Philadelphia's strike offers lessons for us

June 10, 1998|By Norris P. West

PHILADELPHIA -- During rush hour on Philadelphia's Schuylkill Expressway, traffic is as knotted as the soft pretzels this city is famous for.

So it was hard to tell by driving this snarling path last Thursday whether this city's week-old transit strike, affecting 450,000 daily riders, had brought city traffic to a standstill.

I was in Philadelphia to see how a major metropolitan area functions without a key portion of its public transportation.

As Baltimore area officials grind out a long-range transportation plan, they could learn something from Philadelphia. Highway supporters argue against spending for transit. To be sure, the automobile is the most widely used and possibly the most important mode of transportation, but public transportation is a crucial part of the commuting network.

In Philadelphia, radio traffic reports recited the usual headaches -- backups on the bridges from New Jersey into Philadelphia and the slowdown on Interstate 95 in Chester from a tanker truck fire that damaged a section of highway on Memorial Day weekend.

Make room for bikes

When I drove into the city, strike-related problems became evident. Downtown streets were backed up with traffic, cars were displaced from their normal parking spots to make room for expanded traffic lanes and bicycles had become a favored mode of transportation.

In spite of the labor strike against the Southeastern Pennsylvania Transportation Authority, many people are finding ways to get where they have to go. The SEPTA strike has not strangled Philadelphia area highways because many suburban residents rely on the commuter rail system, which is not affected by the strike. The closest thing Baltimore has to it is the MARC lines.

Loss of transit most severely strikes low-income people -- those who have no options to buses and subways. Some of them can be found in a dialysis treatment center just north of Center City, where my brother is among the two dozen patients strapped to a machine.

Seeking rides

Some patients come here by government-subsidized vans and several have automobiles. But others have had to turn to friends and relatives to get them to their 6: 30 a.m. appointments.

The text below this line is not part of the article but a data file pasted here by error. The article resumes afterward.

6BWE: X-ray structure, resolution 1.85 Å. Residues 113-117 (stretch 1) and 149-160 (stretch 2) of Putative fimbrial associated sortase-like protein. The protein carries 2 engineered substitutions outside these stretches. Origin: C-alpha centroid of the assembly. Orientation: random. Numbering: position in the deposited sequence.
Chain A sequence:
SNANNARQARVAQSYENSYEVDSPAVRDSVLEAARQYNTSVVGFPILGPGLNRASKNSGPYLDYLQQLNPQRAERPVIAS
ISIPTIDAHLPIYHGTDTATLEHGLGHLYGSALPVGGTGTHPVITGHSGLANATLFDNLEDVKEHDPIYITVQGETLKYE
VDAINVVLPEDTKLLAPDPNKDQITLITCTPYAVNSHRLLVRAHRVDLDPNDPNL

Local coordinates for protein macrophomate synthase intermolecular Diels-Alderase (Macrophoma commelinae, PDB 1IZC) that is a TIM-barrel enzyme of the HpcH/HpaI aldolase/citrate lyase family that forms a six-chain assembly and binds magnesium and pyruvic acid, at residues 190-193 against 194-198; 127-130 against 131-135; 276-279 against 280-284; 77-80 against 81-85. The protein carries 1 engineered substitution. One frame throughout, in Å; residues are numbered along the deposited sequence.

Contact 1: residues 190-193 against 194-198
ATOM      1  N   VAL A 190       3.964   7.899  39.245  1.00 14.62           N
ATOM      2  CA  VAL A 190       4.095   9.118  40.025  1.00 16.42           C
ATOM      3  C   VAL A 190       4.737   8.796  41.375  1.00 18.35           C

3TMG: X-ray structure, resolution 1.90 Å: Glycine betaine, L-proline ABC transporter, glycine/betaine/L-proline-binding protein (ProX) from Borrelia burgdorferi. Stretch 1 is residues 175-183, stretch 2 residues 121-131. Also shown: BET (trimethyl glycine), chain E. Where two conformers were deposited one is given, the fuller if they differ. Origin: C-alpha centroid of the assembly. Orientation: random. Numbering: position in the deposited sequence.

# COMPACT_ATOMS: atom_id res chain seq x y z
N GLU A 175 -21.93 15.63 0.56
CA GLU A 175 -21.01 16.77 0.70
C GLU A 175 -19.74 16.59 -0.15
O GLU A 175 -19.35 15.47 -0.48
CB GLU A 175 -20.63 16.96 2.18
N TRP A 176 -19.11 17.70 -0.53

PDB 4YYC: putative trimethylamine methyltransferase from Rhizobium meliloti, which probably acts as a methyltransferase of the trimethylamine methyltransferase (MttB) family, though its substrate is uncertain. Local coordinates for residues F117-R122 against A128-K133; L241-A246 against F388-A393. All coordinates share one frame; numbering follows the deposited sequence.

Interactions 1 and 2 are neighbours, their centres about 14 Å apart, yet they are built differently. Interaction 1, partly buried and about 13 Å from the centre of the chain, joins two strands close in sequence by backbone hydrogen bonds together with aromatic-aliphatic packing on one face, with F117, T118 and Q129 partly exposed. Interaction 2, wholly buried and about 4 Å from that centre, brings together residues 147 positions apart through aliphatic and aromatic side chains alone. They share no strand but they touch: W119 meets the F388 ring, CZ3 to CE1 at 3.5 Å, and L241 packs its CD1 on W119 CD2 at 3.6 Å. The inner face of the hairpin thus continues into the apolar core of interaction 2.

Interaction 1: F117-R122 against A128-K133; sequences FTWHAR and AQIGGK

My brother, who no longer owns an automobile, walked more than three miles round trip for dialysis treatment the first day of the transit strike -- a difficult trek after the exhausting treatment. Another family member now takes my brother to the dialysis center, but I wonder about those with no similar alternative.

Meanwhile, across town in West Philadelphia, officials at a state welfare office hope the transit strike won't impede their push to get more clients into jobs. However, most welfare recipients have to rely on public transit.

From my observations, Philadelphia indeed can function with much of its public transportation shut down -- at least in the short run. But the more important question is how it would function if the strike is a long one. Commuters will not want to tolerate the long waits on city streets and the races to parking spaces for long.

No strike has brought a halt to public transportation in Baltimore in recent years. But, strikes aside, Baltimore's regional transportation planners must focus on mass transit as the key to easing gridlock and helping the most dependent commuters get where they need to go. It should not take a transit shutdown to drive home that reality.

Norris P. West is a Sun editorial writer.

Pub Date: 6/10/98

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